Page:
Pansseraikos managed exactly ½ of the points of the 17th in the league... 13. Four wins, 5 ties, and 25 games they lost. The last place was firmly theirs. Not so for the spot just above last: 8 clubs tried to avoid it. Four clubs had rather comfortable season – no worries at all, no ambitions either.
PAS Giannina deserves a mention. Not because they impressed – they finished 13th – but because of the curious team they maintained – the flock of South Americans kept them afloat and more: these players became more than local heroes – Oscar Alvarez already established himself as a very respected player, good enough to be desired – and taken – by Panathinaikos. At least one more followed in his steps. Giannina replaced the lost players with new South Americans – a possible new jewels for the league, or at least for the club. Interesting approach, involving scams with names and 'roots' for sure, but so far working and facing no protests. Perhaps because Giannina were modest club never threatening the status quo. So, 5 clubs remained to claim top spots. Well... not really, for they were divided into 3 separate groups. Panathinaikos suffered this year – very unusual for them. They were still far above the bulk of the league, yet not anywhere near to the title contenders.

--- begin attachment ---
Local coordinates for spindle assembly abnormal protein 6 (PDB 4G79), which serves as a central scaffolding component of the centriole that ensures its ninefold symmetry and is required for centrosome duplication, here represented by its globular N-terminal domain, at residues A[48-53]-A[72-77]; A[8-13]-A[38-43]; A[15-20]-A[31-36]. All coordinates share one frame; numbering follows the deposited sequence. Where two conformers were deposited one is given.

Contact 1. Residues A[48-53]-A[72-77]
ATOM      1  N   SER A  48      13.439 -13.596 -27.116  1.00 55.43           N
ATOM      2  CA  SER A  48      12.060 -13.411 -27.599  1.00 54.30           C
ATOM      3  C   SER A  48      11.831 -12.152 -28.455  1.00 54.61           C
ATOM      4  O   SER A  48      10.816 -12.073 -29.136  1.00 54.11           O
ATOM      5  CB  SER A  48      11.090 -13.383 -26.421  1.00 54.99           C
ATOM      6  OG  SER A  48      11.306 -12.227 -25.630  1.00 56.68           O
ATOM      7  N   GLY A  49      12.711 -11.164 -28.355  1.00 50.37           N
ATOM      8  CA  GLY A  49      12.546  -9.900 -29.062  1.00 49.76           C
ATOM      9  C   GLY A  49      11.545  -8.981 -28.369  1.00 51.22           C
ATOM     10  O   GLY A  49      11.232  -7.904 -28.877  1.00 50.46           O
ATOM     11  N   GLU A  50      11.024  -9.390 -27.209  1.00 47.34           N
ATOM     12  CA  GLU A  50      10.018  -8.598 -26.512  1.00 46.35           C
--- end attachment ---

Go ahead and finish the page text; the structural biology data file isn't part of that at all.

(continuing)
Standing from left: Achileas Aslanidis, Vasilis Konstantinou, Nikos Kovis, Demetris Kizas, Takis Elefteriadis, Kostas Elefterakis. Crouching: Walter Wagner (West Germany), Spiros Livatinos, Oscar Alvarez (Argentina), Christos Terzanidis, Stelios Stefanakis. Panathinaikos had to rebuild, this was obvious a few years already. And they tried, but it was not working. The new boys were neither new, nor very young - the rebuilding was questionable largely because legends were exchanged for slightly younger players, who did not deliver. Domazos and Antoniadis were replaced just before the season started with Delikaris and Wagner. Wagner was so-so, but Delikaris, who came as a superstar, did not even become a regular. The transfers misfired. Still, the team was full of national team players – Aslanidis, Konstantinou, Livatinos, Terzanidis. Kostas Elefterakis, nicknamed 'The Deer', was no longer used by the national team, but still was one of the biggest Greek stars and almost the last one of the great European Champions Cup finalists to play for the club. Not very old either – only 28. Talent was recruited from elsewhere too – Greece permitted only two foreign players to play in a game, but... there were more, because they were considered Greek : Dimitris Kizas, a national team player of Cyprus, and the ethnic Greek born in Turkey, and Turkish citizen – Nikos Kovis. And another foreign player was bolted to the bench: the mysterious Antonio Gomez Benitez. On the surface, it was a squad capable of winning the championship, guided by Kazimierz Gorski. But the newcomers did not impress, may be Gorski was not really up to expectations either – he was seemingly going downhill since 1974 – but whatever was the reason, Panathinaikos settled at 5th place. 4 points ahead of the 6th, thus far above the bulk of the league, but 7 points behind PAOK, 4th this year, and they were not even close to the bronze medalists. A disastrous season for Panathinaikos. PAOK, champions in 1976, were now good only for 4th position. They left Panathinaikos in the dust, but nothing else – with 45 points PAOK was 5 points behind their city rivals Aris. Strong season for Aris – normally, they were among the top 6-7 clubs in the league, but not medalists. This year – bronze.